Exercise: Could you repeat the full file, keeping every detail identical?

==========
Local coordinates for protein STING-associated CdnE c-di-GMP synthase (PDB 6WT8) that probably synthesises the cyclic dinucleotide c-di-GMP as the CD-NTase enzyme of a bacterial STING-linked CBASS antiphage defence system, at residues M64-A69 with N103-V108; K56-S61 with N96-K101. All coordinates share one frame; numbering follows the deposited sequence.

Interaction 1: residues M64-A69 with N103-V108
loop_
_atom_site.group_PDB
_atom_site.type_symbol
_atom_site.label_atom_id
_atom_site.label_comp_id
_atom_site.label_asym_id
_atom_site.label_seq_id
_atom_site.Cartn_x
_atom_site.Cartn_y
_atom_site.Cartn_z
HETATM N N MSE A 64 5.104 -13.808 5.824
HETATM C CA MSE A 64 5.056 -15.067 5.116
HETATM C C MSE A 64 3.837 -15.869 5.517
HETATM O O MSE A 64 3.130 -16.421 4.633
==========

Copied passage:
Local coordinates for protein STING-associated CdnE c-di-GMP synthase (PDB 6WT8) that probably synthesises the cyclic dinucleotide c-di-GMP as the CD-NTase enzyme of a bacterial STING-linked CBASS antiphage defence system, at residues M64-A69 with N103-V108; K56-S61 with N96-K101. All coordinates share one frame; numbering follows the deposited sequence.

Interaction 1: residues M64-A69 with N103-V108
loop_
_atom_site.group_PDB
_atom_site.type_symbol
_atom_site.label_atom_id
_atom_site.label_comp_id
_atom_site.label_asym_id
_atom_site.label_seq_id
_atom_site.Cartn_x
_atom_site.Cartn_y
_atom_site.Cartn_z
HETATM N N MSE A 64 5.104 -13.808 5.824
HETATM C CA MSE A 64 5.056 -15.067 5.116
HETATM C C MSE A 64 3.837 -15.869 5.517
HETATM O O MSE A 64 3.130 -16.421 4.633